29. However, public authorities were fully aware of the changes that FoI would bring, and had five years to prepare for those changes. Therefore those complying with the Section 46 Code of Practice, those that recognised the business benefits of good quality data, would have been creating, storing and managing information after 1 January 2005 with the expectation that there could be requests to access that information. Their use of file plans, retention schedules, Electronic Document and Record Management systems, protective marking scheme (and other records management tools) mean that they only hold the information they need to hold, that they have a structured and managed approach to handling information, and take practical measures to enable routine access to information.

30. Extending the activities that can be included in the estimate for requests for all information would therefore penalise organisations who invest in managing their records and data and enable those who do not pay sufficient regard to such matters to deny access to information purely on the grounds of their poor record keeping.

February 2012

References

i The Guide to Freedom of Information, Version 1.0, ICO, January 2012, Page 8.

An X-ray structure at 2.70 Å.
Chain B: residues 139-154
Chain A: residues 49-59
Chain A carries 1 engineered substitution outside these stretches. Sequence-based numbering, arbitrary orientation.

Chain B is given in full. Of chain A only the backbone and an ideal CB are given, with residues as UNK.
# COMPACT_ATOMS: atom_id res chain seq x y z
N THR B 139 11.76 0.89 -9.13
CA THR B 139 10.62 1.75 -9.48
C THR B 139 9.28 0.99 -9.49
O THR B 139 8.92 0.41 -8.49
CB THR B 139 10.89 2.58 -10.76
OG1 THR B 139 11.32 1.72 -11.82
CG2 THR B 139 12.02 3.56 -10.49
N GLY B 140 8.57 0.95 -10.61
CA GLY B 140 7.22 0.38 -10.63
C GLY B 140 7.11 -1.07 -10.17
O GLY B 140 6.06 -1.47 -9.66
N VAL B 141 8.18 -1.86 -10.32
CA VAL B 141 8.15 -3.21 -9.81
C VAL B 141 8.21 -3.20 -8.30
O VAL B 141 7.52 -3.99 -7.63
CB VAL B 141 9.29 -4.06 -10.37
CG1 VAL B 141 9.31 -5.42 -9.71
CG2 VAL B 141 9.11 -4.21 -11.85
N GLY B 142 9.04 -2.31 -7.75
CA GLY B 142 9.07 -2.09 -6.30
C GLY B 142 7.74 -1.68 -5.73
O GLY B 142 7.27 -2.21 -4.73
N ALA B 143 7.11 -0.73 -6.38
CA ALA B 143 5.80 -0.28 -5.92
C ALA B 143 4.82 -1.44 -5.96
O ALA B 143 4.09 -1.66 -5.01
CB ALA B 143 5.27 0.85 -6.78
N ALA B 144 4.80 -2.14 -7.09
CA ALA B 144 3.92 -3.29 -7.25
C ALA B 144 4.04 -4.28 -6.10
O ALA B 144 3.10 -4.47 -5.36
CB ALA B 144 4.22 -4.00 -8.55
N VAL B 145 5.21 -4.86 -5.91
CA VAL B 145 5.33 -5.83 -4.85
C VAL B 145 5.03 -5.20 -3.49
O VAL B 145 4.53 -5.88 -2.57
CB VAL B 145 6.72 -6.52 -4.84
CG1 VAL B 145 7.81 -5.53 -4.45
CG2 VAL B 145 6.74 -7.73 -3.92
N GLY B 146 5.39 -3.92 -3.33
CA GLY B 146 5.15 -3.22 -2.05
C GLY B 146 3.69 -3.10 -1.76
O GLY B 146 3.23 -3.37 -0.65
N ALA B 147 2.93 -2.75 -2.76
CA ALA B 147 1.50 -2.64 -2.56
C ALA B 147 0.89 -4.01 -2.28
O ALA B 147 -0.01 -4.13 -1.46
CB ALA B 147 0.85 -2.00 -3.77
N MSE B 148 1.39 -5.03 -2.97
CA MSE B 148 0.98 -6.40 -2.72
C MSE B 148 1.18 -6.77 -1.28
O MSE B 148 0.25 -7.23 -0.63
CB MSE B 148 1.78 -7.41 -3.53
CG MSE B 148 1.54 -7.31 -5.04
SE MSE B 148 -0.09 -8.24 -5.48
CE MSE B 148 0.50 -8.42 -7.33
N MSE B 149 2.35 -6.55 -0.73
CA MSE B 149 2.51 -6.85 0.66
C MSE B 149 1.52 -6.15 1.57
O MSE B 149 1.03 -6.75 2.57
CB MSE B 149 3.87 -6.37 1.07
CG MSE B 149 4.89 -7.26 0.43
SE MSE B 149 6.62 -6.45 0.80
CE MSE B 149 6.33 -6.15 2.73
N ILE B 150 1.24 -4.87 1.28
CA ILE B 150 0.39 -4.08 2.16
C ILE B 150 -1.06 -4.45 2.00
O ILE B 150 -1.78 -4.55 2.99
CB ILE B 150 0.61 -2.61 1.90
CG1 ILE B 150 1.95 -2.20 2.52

ii Foreword, Lord Chancellor’s Code of Practice on the management of records issued under section 46 of the Freedom of Information Act 2000, 2009, page 4.

iii Ibid., page 5.

iv FPR 0150 638, Nottingham City Council, 23 October 2007, Paragraph 14

v Ibid., Paragraphs 18-20

vi FPR 0224 884, Department of Health, 3 March 2009, Paragraphs 23–24

vii Tim Loughton (Parliamentary Under Secretary of State, Education; East Worthing and Shoreham, Conservative) responding to Kevin Brennan (Cardiff West, Labour); Hansard source Citation: HC Deb, 19 July 2011, c905W: see http://www.theyworkforyou.com/wrans/?id=2011-07-19b.66782.h&s=email+speaker%3A10753#g66782.q0

viii Is There Something I Should Know? Making the most of your information to improve services, Audit Commission, July 2009, page 6

ix http://www.avonandsomerset.police.uk/information/FOI/

Prepared 25th July 2012